We launched the Amazon Relational Database Service (RDS) almost six years ago, in October of 2009. The initial launch gave you the power to launch a MySQL database instance from the command line. From that starting point we have added a multitude of features, along with support for the SQL Server, Oracle Database, PostgreSQL, and Amazon Aurora databases. We have made RDS available in every AWS region, and on a very wide range of database instance types. You can now run RDS in a geographic location that is well-suited to the needs of your user base, on hardware that is equally well-suited to the needs of your application.
Today we are adding support for the popular MariaDB database, beginning with version 10.0.17. This engine was forked from MySQL in 2009, and has developed at a rapid clip ever since, adding support for two storage engines (XtraDB and Aria) and other leading-edge features. Based on discussions with potential customers, some of the most attractive features include parallel replication and thread pooling.
As is the case with all of the databases supported by RDS, you can launch MariaDB from the Console, AWS Command Line Interface (CLI), AWS Tools for Windows PowerShell, via the RDS API, or from a CloudFormation template.
I started out with the CLI and launched my database instance like this:
$ rds-create-db-instance jeff-mariadb-1 \ --engine mariadb \ --db-instance-class db.r3.xlarge \ --db-subnet-group-name dbsub \ --allocated-storage 100 \ --publicly-accessible false \ --master-username root --master-user-password PASSWORD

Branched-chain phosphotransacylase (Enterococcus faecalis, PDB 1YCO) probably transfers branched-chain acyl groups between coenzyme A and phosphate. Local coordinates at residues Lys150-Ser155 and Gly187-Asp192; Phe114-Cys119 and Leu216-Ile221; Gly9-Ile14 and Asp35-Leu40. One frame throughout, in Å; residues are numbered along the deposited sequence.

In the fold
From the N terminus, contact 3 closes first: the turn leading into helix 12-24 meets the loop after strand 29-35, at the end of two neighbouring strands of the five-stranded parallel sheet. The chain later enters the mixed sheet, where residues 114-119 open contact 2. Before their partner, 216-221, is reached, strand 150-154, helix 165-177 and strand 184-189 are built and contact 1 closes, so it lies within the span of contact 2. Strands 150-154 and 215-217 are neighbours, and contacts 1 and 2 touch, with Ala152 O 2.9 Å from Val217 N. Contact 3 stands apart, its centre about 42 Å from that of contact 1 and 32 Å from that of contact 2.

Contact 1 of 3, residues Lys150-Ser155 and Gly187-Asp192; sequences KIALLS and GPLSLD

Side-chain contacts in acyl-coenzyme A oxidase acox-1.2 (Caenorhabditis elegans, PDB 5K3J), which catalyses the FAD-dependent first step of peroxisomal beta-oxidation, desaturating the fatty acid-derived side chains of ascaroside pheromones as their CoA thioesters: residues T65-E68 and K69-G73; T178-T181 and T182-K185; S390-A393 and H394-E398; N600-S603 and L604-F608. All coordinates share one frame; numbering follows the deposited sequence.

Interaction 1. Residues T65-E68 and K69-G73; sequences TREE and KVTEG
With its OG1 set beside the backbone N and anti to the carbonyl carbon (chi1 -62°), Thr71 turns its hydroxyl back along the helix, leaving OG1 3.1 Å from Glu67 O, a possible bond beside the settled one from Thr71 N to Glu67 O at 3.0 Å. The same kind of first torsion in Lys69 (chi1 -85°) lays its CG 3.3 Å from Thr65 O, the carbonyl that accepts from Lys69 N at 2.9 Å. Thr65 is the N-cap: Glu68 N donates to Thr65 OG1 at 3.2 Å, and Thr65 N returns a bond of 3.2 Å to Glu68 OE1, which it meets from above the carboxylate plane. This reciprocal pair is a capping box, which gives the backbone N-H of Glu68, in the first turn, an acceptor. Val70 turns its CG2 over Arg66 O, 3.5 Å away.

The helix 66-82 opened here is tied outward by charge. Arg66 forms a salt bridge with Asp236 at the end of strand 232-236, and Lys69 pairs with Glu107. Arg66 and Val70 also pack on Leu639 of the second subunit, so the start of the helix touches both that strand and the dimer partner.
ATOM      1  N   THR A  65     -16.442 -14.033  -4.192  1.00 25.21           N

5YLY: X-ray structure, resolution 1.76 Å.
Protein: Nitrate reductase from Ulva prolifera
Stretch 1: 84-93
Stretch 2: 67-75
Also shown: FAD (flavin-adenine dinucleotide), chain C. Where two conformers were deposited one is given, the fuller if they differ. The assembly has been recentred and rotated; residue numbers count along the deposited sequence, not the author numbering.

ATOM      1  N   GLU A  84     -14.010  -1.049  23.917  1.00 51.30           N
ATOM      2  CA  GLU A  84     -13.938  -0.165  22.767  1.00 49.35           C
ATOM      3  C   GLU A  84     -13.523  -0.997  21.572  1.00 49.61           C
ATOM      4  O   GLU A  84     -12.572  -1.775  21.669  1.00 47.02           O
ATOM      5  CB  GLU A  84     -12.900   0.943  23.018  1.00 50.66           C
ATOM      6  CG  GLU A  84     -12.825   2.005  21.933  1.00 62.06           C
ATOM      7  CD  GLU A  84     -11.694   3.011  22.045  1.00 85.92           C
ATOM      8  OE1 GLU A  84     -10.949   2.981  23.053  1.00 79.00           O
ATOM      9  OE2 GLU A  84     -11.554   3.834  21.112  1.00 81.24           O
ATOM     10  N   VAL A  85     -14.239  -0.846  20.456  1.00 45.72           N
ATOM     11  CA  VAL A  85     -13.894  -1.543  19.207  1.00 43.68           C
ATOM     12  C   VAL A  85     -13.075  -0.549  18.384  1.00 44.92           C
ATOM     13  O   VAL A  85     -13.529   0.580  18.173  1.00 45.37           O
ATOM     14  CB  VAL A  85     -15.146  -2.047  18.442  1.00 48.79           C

Let’s break this down, option by option:
- Line 1 runs the
rds-create-db-instancecommand and specifies the name (jeff-mariadb-1) that I have chosen for my instance.
- Line 2 indicates that I want to run the MariaDB engine, and line 3 says that I want to run it on a db.r3.xlarge instance type.
- Line 4 points to the database subnet group that I have chosen for the database instance. This group lists the network subnets within my VPC (Virtual Private Cloud) that are suitable for my instance.
- Line 5 requests 100 gigabytes of storage, and line 6 specifies that I don’t want the database instance to have a publicly accessible IP address.
- Finally, line 7 provides the name and credentials for the master user of the database.
The command displays the following information to confirm my launch:
DBINSTANCE jeff-mariadb-1 db.r3.xlarge mariadb 100 root creating 1 **** db-QAYNWOIDPPH6EYEN6RD7GTLJW4 n 10.0.17 general-public-license n standard n VPCSECGROUP sg-ca2071af active SUBNETGROUP dbsub DB Subnet for Testing Complete vpc-7fd2791a SUBNET subnet-b8243890 us-east-1e Active SUBNET subnet-90af64e7 us-east-1b Active SUBNET subnet-b3af64c4 us-east-1b Active PARAMGRP default.mariadb10.0 in-sync OPTIONGROUP default:mariadb-10-0 in-sync
The RDS CLI includes a full set of powerful, high-level commands, all documented here. For example, I can create read replicas (
rds-create-db-instance-read-replicas) and take snapshot backups (
rds-create-db-snapshot) in minutes.
Here’s how I would launch the same instance using the AWS Management Console:
Get Started Today
You can launch RDS database instances running MariaDB today in all AWS regions. Supported database instance types include M3 (standard), R3 (memory optimized), and T2 (standard).